Kauri Cliffs, some 45 minutes north of the Bay of Islands is the top ranked course in the country at No 49 in the world.  Built on the cliff tops, it overlooks the Pacific Ocean and gives superb panaramic views up and down the coast.  On site is superb accommodation and all the facilities you would expect from a top class resort.

Carrington Club, some 60 minutes further north is the northern most resort course in New Zealand.  Like Kauri Cliffs it has superb accommodation on site with all the facilities you would expect.

Apart from the two golf resorts, there are a number of truly exquisite lodges and specialty accommodations and international standard complexes.

The region has plenty to see and do.  The native forests are alive with bird life, easily observed as you hike through the bush.

You will also find the might Kauri - the largest trees in our forests.  These giants of the forest were milled in the early days for building, decorative panelling in houses and as replacement spas and masts for many of the sailing ships that visited.



Auckland, the city of sails is New Zealand's biggest city.  Nestled between two harbours, it is the commercial centre of New Zealand and its geographical layout is ideal for the many leisure activities enjoyed by Kiwis.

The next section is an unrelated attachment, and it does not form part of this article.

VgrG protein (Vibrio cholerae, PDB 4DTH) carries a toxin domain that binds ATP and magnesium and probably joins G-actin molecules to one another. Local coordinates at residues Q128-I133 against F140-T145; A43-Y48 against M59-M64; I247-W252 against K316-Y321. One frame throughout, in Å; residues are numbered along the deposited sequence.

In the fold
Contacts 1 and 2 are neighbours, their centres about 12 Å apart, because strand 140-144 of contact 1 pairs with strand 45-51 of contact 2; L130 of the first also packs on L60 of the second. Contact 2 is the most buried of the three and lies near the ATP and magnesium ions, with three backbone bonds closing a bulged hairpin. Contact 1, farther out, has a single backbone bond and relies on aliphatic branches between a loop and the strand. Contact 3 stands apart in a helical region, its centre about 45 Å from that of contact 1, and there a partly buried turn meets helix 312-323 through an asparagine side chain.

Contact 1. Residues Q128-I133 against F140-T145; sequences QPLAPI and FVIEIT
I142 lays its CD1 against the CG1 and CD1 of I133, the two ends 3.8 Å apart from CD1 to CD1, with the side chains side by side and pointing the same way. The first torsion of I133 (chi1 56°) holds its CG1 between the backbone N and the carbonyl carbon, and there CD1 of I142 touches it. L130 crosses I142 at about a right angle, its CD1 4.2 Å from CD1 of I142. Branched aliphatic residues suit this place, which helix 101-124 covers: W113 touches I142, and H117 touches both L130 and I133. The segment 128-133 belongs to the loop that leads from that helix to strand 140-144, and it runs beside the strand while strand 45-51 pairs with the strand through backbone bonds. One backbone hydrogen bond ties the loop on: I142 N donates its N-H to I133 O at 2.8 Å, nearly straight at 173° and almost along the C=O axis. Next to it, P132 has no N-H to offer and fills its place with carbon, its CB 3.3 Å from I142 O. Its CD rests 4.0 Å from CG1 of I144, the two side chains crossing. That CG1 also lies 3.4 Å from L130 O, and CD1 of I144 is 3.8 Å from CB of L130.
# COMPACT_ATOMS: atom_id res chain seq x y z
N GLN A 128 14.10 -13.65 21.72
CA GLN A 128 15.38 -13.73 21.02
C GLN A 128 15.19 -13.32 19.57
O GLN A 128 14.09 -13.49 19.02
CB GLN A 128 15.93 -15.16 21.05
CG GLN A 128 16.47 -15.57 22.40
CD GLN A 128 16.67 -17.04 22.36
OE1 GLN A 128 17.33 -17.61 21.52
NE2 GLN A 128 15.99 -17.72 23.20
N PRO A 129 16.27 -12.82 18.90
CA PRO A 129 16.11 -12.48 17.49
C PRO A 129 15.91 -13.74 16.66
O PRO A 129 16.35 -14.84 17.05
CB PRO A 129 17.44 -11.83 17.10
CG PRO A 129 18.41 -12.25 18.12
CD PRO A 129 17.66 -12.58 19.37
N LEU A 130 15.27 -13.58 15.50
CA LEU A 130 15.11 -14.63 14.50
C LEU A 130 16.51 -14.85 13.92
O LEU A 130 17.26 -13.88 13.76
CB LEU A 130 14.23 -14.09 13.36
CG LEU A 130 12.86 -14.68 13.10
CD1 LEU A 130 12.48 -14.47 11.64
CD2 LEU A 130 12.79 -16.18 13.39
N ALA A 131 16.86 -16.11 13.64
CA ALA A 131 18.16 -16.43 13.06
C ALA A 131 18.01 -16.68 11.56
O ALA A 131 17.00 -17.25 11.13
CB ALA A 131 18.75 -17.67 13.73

The Waitamata Harbour exits into the Hauraki Gulf, providing a superb water playground for the very large pleasure fleet.  The sailing is internationally rated, with this region developing many of the top sailers of the world. 

This was the home of the Americas Cup and the waterfront of Auckland City has been developed into a miriad of bars and restaurants and the departure point for many on the water excursions available from the city.

The region is home to two Country Club golf resorts, both different and both well worth a visit, as well as a number of excellent club golf courses.

Gulf Harbour Country Club , some 45 minutes north of the central city has hosted the World Cup of Golf and the 2005 NZ Open, an event on the prestigious European PGA Tour.

Built on the cliff tops, it overlooks the Hauraki Gulf and gives superb panoramic views up and down the coast.  The course is generous but requires both length and accuracy to master.

Formosa Auckland Country Club, some 45 minutes south of the central city.  This overlooks the southern reaces of the Hauraki Gulf as is built in the style of Augusta National, the venue for the Masters Championship.